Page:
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John Day River

Coordinates: 45°43′57″N 120°38′57″W / 45.7326252°N 120.6492244°W / 45.7326252; -120.6492244
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John Day River
John Day River at Clarno
Map of the John Day watershed
EtymologyJohn Day, a hunter and fur trapper[1]
Native nameMah-Hah (Cayuse)
CountryUnited States
Physical characteristics
SourceStrawberry Mountains
 • locationMalheur National Forest, Grant County
 • coordinates44°14′44″N 118°33′08″W / 44.245439°N 118.5521617°W / 44.245439; -118.5521617[2]
 • elevation6,681 ft (2,036 m)[3]
MouthColumbia River
 • coordinates
45°43′57″N 120°38′57″W / 45.7326252°N 120.6492244°W / 45.7326252; -120.6492244[2]
 • elevation
268 ft (82 m)[3]
Length284 mi (457 km)[4][5]
Basin size8,000 sq mi (21,000 km2)[5]
 • locationUSGS gage 14048000, McDonald Ferry, river mile 20.9, 45°35′16″N 120°24′30″W / 45.587778°N 120.408333°W / 45.587778; -120.408333[6]
 • average2,075 cu ft/s (58.8 m3/s)[6]
 • minimum0 cu ft/s (0 m3/s)
 • maximum43,300 cu ft/s (1,230 m3/s)
Basin features
 • leftSouth Fork John Day River
 • rightNorth Fork John Day River
DesignatedOctober 28, 1988
The John Day River passing by Sheep Rock in the John Day Fossil Beds National Monument

The John Day River is a tributary of the Columbia River, approximately 284 miles (457 km) long, in northeastern Oregon in the United States. It is known as the Mah-Hah River by the Cayuse people. Undammed along its entire length, the river is the fourth longest free-flowing river in the contiguous United States. There is extensive use of its waters for irrigation. Its course furnishes habitat for diverse species, including wild steelhead and Chinook salmon runs.[4][7] However, the steelhead populations are under federal Endangered Species Act (ESA) protections, and the Chinook salmon have been proposed for such protection.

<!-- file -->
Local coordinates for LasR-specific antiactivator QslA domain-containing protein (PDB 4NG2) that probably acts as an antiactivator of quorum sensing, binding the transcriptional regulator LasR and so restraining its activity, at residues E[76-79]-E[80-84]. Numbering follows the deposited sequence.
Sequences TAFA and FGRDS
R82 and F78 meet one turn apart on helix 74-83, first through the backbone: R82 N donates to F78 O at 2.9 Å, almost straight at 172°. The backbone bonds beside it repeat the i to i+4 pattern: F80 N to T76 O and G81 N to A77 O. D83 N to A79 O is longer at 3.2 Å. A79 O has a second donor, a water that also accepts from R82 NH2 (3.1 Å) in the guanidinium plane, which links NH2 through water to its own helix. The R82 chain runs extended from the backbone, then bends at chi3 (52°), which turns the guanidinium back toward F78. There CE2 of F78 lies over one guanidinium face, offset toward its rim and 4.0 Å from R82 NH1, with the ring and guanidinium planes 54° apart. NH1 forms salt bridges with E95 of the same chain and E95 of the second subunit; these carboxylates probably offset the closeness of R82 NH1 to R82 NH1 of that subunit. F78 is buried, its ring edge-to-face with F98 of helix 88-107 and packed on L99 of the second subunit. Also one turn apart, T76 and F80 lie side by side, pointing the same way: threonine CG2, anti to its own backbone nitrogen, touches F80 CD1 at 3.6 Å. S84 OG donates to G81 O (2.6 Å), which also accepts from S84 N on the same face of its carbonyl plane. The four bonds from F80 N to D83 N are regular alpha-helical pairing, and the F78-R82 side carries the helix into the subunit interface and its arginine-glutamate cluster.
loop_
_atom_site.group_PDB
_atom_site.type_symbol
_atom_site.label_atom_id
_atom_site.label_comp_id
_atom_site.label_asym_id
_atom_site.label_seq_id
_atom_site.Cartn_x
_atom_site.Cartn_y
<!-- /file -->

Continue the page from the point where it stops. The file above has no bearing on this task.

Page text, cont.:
The river was named for John Day, a member of the Pacific Fur Company's overland expedition to the mouth of the Columbia River that left Missouri in 1810. Day struggled through eastern Oregon during the winter of 1811–12. While descending the Columbia River in April 1812, he and Ramsay Crooks were robbed and stripped naked by Native Americans at the mouth of the river that now bears his name, forcing them to hike 80 miles (130 km) back to friendly Umatilla Indians under extreme conditions.[1]

The absence of dams on the river causes its flow to greatly fluctuate throughout the year depending on snowpack and rainfall within the watershed.[8] The highest flow recorded at a gauge on the lower John Day was 43,300 cubic feet per second (1,230 m3/s) on January 2, 1997. The lowest flow was no flow at all, which occurred on September 2, 1966; from August 15 to September 16, 1973; and on nine days in August 1977. The average flow at the gauge is 2,075 cubic feet per second (58.8 m3/s).[6]

Drainage basin[edit]

Through its tributaries, the river drains much of the western side of the Blue Mountains, flowing across the sparsely populated arid part of the state east of the Cascade Range in a northwest zigzag, then entering the Columbia upstream from the Columbia River Gorge. It flows through exceptionally scenic canyons in its upper course, with several significant paleontological sites along its banks.[5][9] Elevations within the watershed range from 268 feet (82 m) at the river's mouth to more than 9,000 feet (2,700 m) in the Strawberry Mountains.[3][10]